I’m no longer a PC?

Best Buy to get Nook?

Windows 7 SP1 has leaked.

AT&T: We’re ready for iPad.

Edit Go0gle Docs on iPad.

Gmail’s spam filter: too aggressive?

_______________________

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Digging Deeper Within the New TiVo Premiere

By  |  Posted at 11:37 am on Friday, March 26, 2010

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While many have fixated on TiVo’s new sluggish, incomplete HD UI and possibly limited feature set, TiVo Community über contributor bkdtv (aka K. Fowler) has more quantitatively analyzed the TiVo Premiere’s beefy new hardware. In addition to running through the chips and specs, he’s also conducted a number of speed benchmarks under the “classic” UI.

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The Wall Street Journal’s Walt Mossberg, Gizmodo’s Mark Wilson, and Engadget’s Nilay Patel have reviewed Tivo’s next-generation DVR, the Premiere. They’re all pretty darn lukewarm, which is disappointing–but at least I can continue to use my current TiVo without it feeling like too much of a hardship.

Posted by Harry at 8:13 pm

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TiVo Series 5: What Should Be

By  |  Posted at 9:40 am on Wednesday, March 3, 2010

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When TiVo announced its next-generation Series 4 Premiere boxes yesterday, I read about the news with a combination of intrigue and relief. The changes–including a spiffed-up HD interface, better integration of disparate video sources, easy access to more information about shows and movies, a slimmer case, and an optional QWERTY remote–sound nice. But the Premieres are evolutionary advances on the TiVo HD that sits in my entertainment center–and whose hard drive I just replaced after the original one conked out. There’s nothing in the new models that makes the old ones feel like instant dinosaurs.

Here’s Dave Zatz’s extensive look at the new TiVos, which ship next month. As Dave says, TiVo is clearly trying to reposition its box from a DVR into a TV box that does a bunch of things. That makes sense. But my mind is already racing forward to think about all the things a next-next-generation TiVo might do. Here’s my wish list for the TiVo Series 5–and since it’s just a wish list and the Premieres’ replacements are years off, I’m going to ask for some things that may be technically or logistically impossible at the moment.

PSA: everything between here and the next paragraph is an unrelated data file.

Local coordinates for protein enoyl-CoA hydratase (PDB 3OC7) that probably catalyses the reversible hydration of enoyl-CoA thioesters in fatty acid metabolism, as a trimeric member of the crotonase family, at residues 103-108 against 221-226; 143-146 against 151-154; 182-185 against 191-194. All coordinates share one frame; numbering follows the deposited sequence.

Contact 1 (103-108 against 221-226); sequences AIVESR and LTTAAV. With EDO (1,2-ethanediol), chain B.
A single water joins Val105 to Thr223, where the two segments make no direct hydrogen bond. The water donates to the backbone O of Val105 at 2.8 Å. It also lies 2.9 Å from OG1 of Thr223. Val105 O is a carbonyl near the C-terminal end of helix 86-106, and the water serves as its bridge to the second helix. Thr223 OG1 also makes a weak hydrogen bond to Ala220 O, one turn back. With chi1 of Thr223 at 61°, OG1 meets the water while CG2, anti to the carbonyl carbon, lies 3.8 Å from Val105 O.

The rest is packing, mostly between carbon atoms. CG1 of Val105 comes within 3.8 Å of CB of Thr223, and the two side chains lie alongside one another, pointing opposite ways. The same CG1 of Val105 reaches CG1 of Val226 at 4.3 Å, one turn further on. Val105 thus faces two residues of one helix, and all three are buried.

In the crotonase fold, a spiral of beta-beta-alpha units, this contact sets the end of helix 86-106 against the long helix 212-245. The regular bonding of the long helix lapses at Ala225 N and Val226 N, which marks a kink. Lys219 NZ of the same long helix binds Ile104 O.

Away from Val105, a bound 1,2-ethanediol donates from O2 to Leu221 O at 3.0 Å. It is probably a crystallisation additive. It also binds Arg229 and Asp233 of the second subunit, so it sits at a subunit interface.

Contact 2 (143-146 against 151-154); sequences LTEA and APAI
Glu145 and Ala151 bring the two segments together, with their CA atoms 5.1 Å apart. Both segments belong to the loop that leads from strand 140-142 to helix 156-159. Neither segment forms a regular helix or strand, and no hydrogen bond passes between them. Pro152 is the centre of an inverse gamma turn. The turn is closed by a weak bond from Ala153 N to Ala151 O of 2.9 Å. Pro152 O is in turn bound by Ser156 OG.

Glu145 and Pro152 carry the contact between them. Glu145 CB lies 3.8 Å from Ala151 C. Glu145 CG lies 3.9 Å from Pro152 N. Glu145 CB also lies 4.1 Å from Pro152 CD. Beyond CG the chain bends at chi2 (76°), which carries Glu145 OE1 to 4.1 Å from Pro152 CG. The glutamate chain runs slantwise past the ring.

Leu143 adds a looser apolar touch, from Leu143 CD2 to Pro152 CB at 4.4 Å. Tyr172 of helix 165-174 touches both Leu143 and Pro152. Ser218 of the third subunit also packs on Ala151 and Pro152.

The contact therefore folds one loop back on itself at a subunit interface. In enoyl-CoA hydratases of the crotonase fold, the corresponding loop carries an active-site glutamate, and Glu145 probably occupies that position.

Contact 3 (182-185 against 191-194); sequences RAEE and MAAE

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Comcast DVR Remote Scheduling is Here! (For Some)

By  |  Posted at 4:50 am on Friday, January 15, 2010

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Dave broke the news back in August that Comcast would be coming out with a new remote DVR scheduling feature in the near future. Since then, I’ve kept an eye on the myDVR page in hopes I’d get a heads-up on regional availability. Today, after reading about guide updates over on the Comcast blog, I revisited the bookmarked URL and hit the jackpot. I can now manage all of my DVR recordings online. It appears that I’m in one of the early market rollouts, but the rest of Comcast’s digital subscribers with a Motorola set-top should get the upgrade over the next several months.

In addition to letting me manage recordings, the new myDVR Manager site includes decent search functionality with content filters (HD, sports, movies, etc.) and keyword results that incorporate both live broadcasts and on-demand offerings. The UI is easy to use and even anticipates what I might need next. A search on Duke, for example, let me quickly isolate just the Duke college basketball games.

The series recording options are also much easier to manage than they are on the traditional guide. See further pics after the jump for a look at menus and options.

(This post is republished from Zatz Not Funny.)

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Comcast to Take TiVo National By Year End?

By  |  Posted at 12:07 am on Monday, September 14, 2009

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My eagle-eyed blogging partner Davis Freeberg caught this juicy nugget yesterday from a member of the ComcastCares Twitter support team: